Other figures complete the ring of the shrine, each group representing an important event leading to the Philippine Revolution. Opposite the Supremo’s figure are those of the three martyred priests—Gomez, Burgos, and Zamora hooded, in their final moments at the garrote.
The Bonifacio Monument is more appropriately described as a montage rather than a straightforward representation of a single event. Movement is towards the onlooker, with the bodies of the figures thrust forward. The figures are arranged symmetrically, as in a dance. Continuing the symmetry set by the five fore subjects, and immediately behind the bolo-wielding Katipunero on the left side of the monument, is an old man raising a clenched fist. His other arm supports the limp body of a woman which, compositionally, echoes the fallen man on the right.
Tolentino’s commitment to classicism is evident in the Monument, from the faithful manner in which Bonifacio is portayed, to the detailed execution of every vein, fabric, and accessory. Even the calm yet defiant representation of Bonifacio falls within the dictum of propriety. It has also been noted that the monument alludes strongly to various western masterpieces, such as Rodin’s Age of Bronze and Delacroix’s Massacre at Chios.
The monument is a masterpiece, regarded by some as one of the best sculptures in the world. As Napoleon Abueva, a student of Tolentino in the UP, puts it, “…the legacy of a promising tomorrow gleaned from a cruel and troubled past, the accounts and instances of utterly depressed feeling, buoyed up and transformed to lofty feelings of inherent pride and enrichment of the Filipino soul, are experienced in contemplating the monument executed by Tolentino.”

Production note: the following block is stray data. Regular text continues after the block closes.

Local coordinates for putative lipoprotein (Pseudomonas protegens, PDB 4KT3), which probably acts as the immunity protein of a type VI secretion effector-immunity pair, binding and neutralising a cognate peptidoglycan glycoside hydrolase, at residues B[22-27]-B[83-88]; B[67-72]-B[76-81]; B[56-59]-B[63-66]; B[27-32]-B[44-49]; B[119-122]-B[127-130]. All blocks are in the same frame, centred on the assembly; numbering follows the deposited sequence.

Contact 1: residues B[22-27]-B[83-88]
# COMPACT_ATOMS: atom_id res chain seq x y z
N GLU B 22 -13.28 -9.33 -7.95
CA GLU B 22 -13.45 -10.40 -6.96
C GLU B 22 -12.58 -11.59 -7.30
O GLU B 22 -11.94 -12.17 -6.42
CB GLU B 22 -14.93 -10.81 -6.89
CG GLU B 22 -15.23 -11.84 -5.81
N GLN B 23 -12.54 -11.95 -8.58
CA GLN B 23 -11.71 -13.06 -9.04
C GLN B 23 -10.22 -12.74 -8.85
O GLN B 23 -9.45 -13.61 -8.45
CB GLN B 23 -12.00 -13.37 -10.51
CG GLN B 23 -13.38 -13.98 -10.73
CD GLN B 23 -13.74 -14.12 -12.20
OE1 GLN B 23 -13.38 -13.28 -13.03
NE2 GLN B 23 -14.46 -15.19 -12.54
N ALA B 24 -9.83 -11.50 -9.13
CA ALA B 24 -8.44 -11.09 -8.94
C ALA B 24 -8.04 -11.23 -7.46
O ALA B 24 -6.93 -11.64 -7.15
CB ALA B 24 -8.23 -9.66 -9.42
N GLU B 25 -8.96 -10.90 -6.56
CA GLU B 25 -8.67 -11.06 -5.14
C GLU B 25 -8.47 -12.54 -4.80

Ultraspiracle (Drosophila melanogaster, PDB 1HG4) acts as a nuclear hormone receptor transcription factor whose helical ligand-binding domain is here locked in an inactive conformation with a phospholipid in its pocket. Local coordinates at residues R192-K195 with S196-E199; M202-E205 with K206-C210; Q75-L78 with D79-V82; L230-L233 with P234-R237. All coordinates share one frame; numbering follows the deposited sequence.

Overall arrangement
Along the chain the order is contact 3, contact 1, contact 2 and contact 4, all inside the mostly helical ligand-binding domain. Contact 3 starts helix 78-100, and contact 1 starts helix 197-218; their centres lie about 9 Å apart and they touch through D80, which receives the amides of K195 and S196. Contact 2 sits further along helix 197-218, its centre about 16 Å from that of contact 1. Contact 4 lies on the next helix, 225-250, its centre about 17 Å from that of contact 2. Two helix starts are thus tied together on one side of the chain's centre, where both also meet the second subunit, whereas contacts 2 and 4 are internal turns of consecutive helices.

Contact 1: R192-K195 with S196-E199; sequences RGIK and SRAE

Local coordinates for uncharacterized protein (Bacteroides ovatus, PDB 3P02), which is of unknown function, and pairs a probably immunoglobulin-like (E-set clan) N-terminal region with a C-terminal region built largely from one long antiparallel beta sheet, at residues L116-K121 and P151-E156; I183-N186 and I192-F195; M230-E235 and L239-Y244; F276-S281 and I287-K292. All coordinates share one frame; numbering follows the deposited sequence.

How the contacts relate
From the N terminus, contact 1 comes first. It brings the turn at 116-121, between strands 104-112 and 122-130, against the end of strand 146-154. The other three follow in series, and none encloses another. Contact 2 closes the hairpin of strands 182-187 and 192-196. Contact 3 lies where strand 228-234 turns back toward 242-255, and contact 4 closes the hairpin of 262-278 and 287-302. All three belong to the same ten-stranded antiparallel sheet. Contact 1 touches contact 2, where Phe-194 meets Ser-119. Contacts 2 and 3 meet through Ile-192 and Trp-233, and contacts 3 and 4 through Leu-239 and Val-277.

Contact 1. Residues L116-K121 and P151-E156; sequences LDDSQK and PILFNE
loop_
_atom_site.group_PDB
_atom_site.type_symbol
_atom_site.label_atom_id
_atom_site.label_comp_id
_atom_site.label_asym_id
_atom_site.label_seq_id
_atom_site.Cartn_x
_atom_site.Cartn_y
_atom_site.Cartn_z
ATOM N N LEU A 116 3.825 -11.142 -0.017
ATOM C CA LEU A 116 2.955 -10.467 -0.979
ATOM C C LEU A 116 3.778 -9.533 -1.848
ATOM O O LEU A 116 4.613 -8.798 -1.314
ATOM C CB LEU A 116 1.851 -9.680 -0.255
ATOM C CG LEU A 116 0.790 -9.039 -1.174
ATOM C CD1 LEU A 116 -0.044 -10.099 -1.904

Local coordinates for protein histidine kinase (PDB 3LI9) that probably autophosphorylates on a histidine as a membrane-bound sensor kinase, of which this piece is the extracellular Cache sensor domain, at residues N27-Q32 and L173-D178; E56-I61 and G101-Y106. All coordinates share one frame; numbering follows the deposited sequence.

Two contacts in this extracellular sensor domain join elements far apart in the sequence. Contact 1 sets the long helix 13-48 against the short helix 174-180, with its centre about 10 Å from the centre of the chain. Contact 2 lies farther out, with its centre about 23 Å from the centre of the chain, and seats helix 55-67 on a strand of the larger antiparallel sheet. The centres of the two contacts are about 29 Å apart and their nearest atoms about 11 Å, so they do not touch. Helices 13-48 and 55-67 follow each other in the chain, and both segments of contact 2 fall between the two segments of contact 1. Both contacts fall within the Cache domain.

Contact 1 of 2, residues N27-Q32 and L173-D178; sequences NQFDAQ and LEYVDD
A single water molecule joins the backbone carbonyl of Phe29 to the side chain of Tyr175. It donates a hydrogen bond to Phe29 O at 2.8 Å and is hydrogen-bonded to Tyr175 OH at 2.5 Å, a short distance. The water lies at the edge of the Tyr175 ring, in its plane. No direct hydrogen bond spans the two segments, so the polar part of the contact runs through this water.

He adds: “…the hooded head with the ever-tightening garrote about to nip a life, the hapless mothers and forsaken children in Tolentino’s monumental masterpiece, allow us to relive the sufferings and dire consequences of the times… The tragic related events and corresponding feeling of desolation, of hopelessness that Tolentino’s figures evoke, contrasted by the stance of soaring confidence and hope in Bonifacio’s expressive gesture, together with the defiant bolo-wielding compatriots, provide a reassuring promise of eventual success at all costs—reminding us of an old saw which goes this way: Great was the sacrifice and great was their reward.”
Since the 1933 unveiling, the Bonifacio Monument has meant different things to Filipinos. For a long time, it has been a beacon of sorts for the weary traveler, signaling the end of his long journey back to the metro. For the historically passionate, it is a tangible symbol of valor and nationalism, an enduring and powerful representation of the Filipino’s yearning for freedom. For everyone else, I believe, it is a fitting tribute to the man to whom we owe our freedom.
What does the Bonifacio Monument stand for? Given its present position in Caloocan, is it still a rightful tribute to the Supremo? Register your thoughts in the Talakayan Board
Ruben D.F. Defeo. “The Phenomenon That is Tolentino.” The Carillon, vol 14, no. 12, (August 1973), 5.
Kayumanggi: Biographies of Philippine Visual Artists. Peso Book Foundation. 2000. edited by Jane Stangl
Commemorative Folio on National Artists. Cultural Center of the Philippines. 1974.